Even my current employer (Microsoft) ships densely-packed, vertically integrated hardware like the Surface Pro (which I love to bits) and the Surface Studio (which I honestly wish I could afford), because that kind of deep integration is the only way to improve the overall user experience, and people who design hardware properly have an innate understanding of who their user is–they do not treat users as mere eyeballs, and care about the feel of their deliverables.

And yet, nobody seems to have an iota of common sense regarding end-to-end hardware and software integration. gas x dosage chewable Apple knows how to do vertical integration on the hardware side and had massive success with the curated App Store model in the mass market for the sake of convenience and security but has no clue how to merge mobile and desktop UX, Android and Chrome OS are being painfully stitched together and have effectively no reference platform (or even a standard version), and Windows has to deal with so much Intel legacy that even Surface devices still have occasional driver issues.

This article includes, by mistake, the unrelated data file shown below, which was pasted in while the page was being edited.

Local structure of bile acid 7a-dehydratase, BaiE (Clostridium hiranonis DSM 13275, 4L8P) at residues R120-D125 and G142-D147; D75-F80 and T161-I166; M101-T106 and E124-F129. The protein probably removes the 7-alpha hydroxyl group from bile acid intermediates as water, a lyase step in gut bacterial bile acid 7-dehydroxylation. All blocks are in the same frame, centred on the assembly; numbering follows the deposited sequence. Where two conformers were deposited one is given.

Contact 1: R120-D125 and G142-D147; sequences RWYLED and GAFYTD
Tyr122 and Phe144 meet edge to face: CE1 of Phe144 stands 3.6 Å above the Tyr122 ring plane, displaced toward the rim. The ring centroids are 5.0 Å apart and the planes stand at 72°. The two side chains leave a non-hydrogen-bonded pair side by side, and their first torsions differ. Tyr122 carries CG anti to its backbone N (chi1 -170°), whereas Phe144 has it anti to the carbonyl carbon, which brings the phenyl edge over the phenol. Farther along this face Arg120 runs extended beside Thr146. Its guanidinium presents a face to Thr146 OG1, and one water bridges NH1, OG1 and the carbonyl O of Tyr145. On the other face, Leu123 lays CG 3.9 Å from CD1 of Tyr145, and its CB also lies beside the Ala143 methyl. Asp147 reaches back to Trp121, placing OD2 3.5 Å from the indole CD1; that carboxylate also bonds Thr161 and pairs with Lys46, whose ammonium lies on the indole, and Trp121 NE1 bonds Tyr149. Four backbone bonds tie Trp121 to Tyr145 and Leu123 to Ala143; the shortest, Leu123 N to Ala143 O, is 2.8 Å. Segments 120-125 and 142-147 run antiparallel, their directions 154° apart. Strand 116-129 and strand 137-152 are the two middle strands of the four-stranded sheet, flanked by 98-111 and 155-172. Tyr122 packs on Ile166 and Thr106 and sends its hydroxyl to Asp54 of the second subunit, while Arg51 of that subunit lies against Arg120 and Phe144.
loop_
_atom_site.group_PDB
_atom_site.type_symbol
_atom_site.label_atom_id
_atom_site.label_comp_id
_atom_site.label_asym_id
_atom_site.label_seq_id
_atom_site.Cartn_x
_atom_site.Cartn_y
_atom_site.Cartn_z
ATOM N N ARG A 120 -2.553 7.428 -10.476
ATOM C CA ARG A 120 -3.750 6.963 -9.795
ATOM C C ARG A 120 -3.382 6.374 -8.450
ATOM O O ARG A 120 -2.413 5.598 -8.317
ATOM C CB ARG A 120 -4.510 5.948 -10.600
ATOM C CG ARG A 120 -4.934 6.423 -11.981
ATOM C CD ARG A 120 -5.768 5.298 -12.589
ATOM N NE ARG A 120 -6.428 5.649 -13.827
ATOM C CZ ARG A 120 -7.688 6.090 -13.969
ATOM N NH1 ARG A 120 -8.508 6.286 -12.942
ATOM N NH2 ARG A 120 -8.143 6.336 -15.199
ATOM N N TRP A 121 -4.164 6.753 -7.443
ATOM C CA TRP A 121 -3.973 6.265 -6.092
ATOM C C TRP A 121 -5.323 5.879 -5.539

I stopped caring about front-end development back when it became apparent that front-end development frameworks had to spend 80% of their code abstracting away browser features. Or rather, just before people just started making stuff up on the spot to compensate for the shortcomings of the DOM either feature-wise or consistency-wise, and I’m not even blaming JavaScript here.